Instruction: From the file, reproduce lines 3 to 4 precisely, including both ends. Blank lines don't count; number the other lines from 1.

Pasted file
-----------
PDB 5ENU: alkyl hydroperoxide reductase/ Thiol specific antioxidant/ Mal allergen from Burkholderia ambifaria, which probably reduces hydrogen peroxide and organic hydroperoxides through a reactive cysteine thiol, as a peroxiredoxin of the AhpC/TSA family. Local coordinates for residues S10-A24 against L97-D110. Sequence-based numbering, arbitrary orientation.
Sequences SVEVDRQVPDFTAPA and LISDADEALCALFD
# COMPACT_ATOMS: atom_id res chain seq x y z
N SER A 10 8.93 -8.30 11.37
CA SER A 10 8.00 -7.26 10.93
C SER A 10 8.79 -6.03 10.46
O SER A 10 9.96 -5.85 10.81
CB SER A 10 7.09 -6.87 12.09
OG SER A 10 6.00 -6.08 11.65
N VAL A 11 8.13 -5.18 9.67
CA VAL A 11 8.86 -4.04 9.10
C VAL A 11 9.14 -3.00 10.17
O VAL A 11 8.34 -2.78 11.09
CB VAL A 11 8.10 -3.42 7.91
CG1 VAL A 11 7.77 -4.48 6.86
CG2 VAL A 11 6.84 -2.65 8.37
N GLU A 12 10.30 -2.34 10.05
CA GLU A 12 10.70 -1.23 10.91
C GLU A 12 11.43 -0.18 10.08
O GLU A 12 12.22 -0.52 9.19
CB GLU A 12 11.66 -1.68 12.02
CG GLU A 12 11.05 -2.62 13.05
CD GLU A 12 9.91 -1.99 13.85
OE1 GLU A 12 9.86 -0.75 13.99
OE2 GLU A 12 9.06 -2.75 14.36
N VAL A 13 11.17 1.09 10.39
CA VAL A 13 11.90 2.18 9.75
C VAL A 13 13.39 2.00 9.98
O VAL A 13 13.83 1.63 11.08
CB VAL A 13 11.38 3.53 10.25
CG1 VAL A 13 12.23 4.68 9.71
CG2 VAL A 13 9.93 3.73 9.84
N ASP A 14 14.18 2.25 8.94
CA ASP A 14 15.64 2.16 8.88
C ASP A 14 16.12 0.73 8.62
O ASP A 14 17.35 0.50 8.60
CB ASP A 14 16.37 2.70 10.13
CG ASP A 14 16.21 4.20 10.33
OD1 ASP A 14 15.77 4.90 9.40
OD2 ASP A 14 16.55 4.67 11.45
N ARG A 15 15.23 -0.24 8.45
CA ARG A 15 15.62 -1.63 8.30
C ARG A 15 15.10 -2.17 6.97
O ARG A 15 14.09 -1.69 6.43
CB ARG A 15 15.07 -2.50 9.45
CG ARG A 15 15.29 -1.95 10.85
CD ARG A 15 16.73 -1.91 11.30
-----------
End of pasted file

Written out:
# COMPACT_ATOMS: atom_id res chain seq x y z
N SER A 10 8.93 -8.30 11.37